The Virginia Coalition are perhaps the quintessential college rock band of the late '90s/early '00s. While not necessarily innovative or "alternative," as their peers from a decade earlier would've been, the Virginia Coalition instead focus more on creating eclectic, fun, genre-busting party records. That means that the band has peers in groups like Dispatch, Guster, or the Push Stars -- bands that make music that's smart, catchy, and cleanly produced but plays away from the radio. The instrumentation leans slightly more toward organic; rather than relying on synths or beatboxes, this is straight-up classic rock & roll -- but the production is appealingly bright, modern, and commercial. It's true that plenty of bands have taken this approach to the mainstream -- Vertical Horizon, John Mayer, and yes, even the Barenaked Ladies succeeded at it, while many others (Everything, for example) failed. But Rock & Roll Party succeeds, in part, by playing it close to the vest: While the Virginia Coalition shift tempos from power pop like "By & By" to singer/songwriter pop to bar band rock & roll (the title track), they don't radically shift genres or get overburdened with excessive instrumentation. That's part of the reason why Rock & Roll Party is a fine collegiate pop record: It's smart and catchy with just enough of an adventurous spirit to carry it along.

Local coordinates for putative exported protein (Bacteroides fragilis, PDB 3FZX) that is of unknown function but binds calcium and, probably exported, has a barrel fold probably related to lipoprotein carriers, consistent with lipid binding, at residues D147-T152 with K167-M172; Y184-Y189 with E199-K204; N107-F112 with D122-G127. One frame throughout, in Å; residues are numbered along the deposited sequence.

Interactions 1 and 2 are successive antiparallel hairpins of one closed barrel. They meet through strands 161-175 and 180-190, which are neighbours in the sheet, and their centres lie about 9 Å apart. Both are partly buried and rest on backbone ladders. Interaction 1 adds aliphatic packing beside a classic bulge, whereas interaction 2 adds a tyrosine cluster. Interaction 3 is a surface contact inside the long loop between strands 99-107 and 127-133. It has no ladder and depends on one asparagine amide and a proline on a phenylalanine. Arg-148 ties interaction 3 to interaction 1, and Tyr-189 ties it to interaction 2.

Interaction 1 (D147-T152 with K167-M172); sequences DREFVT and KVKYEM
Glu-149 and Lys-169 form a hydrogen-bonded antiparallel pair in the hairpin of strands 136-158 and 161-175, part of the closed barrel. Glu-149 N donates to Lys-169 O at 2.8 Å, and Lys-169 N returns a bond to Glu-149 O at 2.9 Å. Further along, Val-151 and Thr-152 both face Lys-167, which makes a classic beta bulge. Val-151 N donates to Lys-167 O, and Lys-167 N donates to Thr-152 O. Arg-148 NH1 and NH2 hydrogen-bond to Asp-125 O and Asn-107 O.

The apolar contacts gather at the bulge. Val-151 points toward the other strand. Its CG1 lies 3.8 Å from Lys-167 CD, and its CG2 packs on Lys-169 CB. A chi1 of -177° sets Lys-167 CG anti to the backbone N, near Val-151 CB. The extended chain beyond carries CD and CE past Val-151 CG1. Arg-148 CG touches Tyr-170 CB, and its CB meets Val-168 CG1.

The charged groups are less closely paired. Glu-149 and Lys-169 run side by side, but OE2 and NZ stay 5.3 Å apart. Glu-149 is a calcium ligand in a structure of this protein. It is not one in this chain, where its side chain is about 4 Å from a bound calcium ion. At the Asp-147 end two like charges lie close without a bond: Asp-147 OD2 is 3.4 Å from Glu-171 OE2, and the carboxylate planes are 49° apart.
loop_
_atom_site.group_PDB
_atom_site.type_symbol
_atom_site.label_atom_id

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AllMusic Review by Jason Damas